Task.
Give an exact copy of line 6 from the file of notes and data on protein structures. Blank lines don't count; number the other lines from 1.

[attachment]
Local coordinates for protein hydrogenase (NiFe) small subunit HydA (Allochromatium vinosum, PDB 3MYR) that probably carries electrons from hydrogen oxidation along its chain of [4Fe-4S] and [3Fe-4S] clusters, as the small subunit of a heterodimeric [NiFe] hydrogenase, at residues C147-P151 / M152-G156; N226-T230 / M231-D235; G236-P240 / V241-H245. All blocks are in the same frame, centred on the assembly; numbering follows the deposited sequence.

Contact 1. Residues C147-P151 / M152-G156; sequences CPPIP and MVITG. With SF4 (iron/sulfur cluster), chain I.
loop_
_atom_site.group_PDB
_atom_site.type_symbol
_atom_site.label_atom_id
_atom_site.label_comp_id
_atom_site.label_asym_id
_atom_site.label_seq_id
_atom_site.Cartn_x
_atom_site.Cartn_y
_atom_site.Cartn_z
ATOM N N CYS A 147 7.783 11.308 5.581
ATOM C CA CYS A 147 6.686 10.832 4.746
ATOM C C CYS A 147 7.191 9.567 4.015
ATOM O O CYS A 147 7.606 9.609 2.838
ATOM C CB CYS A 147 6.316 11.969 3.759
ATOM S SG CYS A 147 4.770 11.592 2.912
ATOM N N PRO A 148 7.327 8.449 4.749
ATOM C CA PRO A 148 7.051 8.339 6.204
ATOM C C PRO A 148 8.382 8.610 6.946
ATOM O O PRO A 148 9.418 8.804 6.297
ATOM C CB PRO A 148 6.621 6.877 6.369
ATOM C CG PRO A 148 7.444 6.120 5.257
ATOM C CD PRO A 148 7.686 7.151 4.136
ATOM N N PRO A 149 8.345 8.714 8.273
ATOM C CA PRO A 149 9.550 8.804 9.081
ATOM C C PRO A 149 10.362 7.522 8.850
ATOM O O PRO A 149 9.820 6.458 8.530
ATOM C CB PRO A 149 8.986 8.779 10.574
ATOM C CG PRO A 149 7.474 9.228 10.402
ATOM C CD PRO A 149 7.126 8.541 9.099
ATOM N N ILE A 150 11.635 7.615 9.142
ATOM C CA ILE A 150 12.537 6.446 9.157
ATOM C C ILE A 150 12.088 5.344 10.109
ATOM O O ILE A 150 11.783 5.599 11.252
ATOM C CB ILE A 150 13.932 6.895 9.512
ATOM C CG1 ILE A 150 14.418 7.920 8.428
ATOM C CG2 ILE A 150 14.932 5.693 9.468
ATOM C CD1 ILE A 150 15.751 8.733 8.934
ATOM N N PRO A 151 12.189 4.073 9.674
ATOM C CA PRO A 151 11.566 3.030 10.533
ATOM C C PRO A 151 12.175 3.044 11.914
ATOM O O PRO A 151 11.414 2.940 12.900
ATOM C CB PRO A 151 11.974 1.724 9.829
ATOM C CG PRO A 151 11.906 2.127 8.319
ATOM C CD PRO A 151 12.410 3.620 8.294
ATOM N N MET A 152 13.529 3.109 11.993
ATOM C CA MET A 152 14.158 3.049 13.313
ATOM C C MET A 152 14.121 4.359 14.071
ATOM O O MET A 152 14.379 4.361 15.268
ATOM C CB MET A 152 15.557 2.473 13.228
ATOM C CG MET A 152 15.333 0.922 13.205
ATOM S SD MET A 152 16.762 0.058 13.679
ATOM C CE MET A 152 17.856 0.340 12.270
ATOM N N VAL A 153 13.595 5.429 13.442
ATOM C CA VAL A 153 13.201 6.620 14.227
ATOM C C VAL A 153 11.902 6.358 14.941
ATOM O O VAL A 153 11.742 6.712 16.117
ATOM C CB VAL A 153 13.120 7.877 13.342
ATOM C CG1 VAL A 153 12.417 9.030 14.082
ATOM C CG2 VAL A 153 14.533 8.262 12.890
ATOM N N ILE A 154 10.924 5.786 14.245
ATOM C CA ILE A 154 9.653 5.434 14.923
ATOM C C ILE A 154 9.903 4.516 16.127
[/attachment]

_atom_site.label_atom_id